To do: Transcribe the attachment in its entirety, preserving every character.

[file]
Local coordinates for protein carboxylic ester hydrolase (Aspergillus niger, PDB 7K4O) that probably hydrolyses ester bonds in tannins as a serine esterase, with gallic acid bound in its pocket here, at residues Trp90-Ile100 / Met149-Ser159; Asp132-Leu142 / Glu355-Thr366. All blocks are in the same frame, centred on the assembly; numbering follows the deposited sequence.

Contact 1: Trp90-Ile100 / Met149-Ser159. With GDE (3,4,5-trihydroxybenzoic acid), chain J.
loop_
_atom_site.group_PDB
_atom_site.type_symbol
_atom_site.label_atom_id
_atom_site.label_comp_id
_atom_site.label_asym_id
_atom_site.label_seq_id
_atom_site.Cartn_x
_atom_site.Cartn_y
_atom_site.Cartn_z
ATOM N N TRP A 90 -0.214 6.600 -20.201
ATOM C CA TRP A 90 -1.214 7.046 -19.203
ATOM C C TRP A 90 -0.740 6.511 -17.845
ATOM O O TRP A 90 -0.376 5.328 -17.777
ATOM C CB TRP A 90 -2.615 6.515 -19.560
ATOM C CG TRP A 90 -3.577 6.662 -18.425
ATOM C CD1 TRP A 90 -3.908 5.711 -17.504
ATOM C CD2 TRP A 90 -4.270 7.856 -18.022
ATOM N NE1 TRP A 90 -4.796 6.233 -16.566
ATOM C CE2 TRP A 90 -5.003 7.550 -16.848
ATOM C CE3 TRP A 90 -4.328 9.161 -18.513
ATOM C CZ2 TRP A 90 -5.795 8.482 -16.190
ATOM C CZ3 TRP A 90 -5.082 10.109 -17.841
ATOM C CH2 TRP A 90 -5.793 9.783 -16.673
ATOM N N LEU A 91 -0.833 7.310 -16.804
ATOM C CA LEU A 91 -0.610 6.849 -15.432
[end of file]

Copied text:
Local coordinates for protein carboxylic ester hydrolase (Aspergillus niger, PDB 7K4O) that probably hydrolyses ester bonds in tannins as a serine esterase, with gallic acid bound in its pocket here, at residues Trp90-Ile100 / Met149-Ser159; Asp132-Leu142 / Glu355-Thr366. All blocks are in the same frame, centred on the assembly; numbering follows the deposited sequence.

Contact 1: Trp90-Ile100 / Met149-Ser159. With GDE (3,4,5-trihydroxybenzoic acid), chain J.
loop_
_atom_site.group_PDB
_atom_site.type_symbol
_atom_site.label_atom_id
_atom_site.label_comp_id
_atom_site.label_asym_id
_atom_site.label_seq_id
_atom_site.Cartn_x
_atom_site.Cartn_y
_atom_site.Cartn_z
ATOM N N TRP A 90 -0.214 6.600 -20.201
ATOM C CA TRP A 90 -1.214 7.046 -19.203
ATOM C C TRP A 90 -0.740 6.511 -17.845
ATOM O O TRP A 90 -0.376 5.328 -17.777
ATOM C CB TRP A 90 -2.615 6.515 -19.560
ATOM C CG TRP A 90 -3.577 6.662 -18.425
ATOM C CD1 TRP A 90 -3.908 5.711 -17.504
ATOM C CD2 TRP A 90 -4.270 7.856 -18.022
ATOM N NE1 TRP A 90 -4.796 6.233 -16.566
ATOM C CE2 TRP A 90 -5.003 7.550 -16.848
ATOM C CE3 TRP A 90 -4.328 9.161 -18.513
ATOM C CZ2 TRP A 90 -5.795 8.482 -16.190
ATOM C CZ3 TRP A 90 -5.082 10.109 -17.841
ATOM C CH2 TRP A 90 -5.793 9.783 -16.673
ATOM N N LEU A 91 -0.833 7.310 -16.804
ATOM C CA LEU A 91 -0.610 6.849 -15.432